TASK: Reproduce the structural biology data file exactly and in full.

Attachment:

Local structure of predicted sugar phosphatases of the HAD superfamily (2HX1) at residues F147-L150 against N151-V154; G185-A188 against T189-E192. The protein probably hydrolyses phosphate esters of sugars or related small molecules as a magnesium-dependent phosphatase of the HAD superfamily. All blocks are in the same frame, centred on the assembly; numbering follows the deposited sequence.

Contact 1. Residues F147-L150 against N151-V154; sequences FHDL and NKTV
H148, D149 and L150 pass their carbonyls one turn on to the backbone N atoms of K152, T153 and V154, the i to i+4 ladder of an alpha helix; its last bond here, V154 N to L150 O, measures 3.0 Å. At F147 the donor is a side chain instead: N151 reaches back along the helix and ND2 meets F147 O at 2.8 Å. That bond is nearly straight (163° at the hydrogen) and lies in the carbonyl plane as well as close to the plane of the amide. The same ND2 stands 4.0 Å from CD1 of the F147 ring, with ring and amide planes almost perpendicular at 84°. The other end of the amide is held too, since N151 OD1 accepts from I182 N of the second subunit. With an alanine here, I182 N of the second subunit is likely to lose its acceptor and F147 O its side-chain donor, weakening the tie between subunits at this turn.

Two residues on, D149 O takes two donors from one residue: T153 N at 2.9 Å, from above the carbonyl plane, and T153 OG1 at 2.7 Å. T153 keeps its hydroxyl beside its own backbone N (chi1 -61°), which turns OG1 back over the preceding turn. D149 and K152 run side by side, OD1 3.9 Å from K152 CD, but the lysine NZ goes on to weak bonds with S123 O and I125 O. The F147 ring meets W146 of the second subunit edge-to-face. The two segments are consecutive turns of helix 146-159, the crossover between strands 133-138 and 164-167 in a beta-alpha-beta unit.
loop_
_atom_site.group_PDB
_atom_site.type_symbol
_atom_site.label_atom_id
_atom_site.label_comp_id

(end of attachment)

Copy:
Local structure of predicted sugar phosphatases of the HAD superfamily (2HX1) at residues F147-L150 against N151-V154; G185-A188 against T189-E192. The protein probably hydrolyses phosphate esters of sugars or related small molecules as a magnesium-dependent phosphatase of the HAD superfamily. All blocks are in the same frame, centred on the assembly; numbering follows the deposited sequence.

Contact 1. Residues F147-L150 against N151-V154; sequences FHDL and NKTV
H148, D149 and L150 pass their carbonyls one turn on to the backbone N atoms of K152, T153 and V154, the i to i+4 ladder of an alpha helix; its last bond here, V154 N to L150 O, measures 3.0 Å. At F147 the donor is a side chain instead: N151 reaches back along the helix and ND2 meets F147 O at 2.8 Å. That bond is nearly straight (163° at the hydrogen) and lies in the carbonyl plane as well as close to the plane of the amide. The same ND2 stands 4.0 Å from CD1 of the F147 ring, with ring and amide planes almost perpendicular at 84°. The other end of the amide is held too, since N151 OD1 accepts from I182 N of the second subunit. With an alanine here, I182 N of the second subunit is likely to lose its acceptor and F147 O its side-chain donor, weakening the tie between subunits at this turn.

Two residues on, D149 O takes two donors from one residue: T153 N at 2.9 Å, from above the carbonyl plane, and T153 OG1 at 2.7 Å. T153 keeps its hydroxyl beside its own backbone N (chi1 -61°), which turns OG1 back over the preceding turn. D149 and K152 run side by side, OD1 3.9 Å from K152 CD, but the lysine NZ goes on to weak bonds with S123 O and I125 O. The F147 ring meets W146 of the second subunit edge-to-face. The two segments are consecutive turns of helix 146-159, the crossover between strands 133-138 and 164-167 in a beta-alpha-beta unit.
loop_
_atom_site.group_PDB
_atom_site.type_symbol
_atom_site.label_atom_id
_atom_site.label_comp_id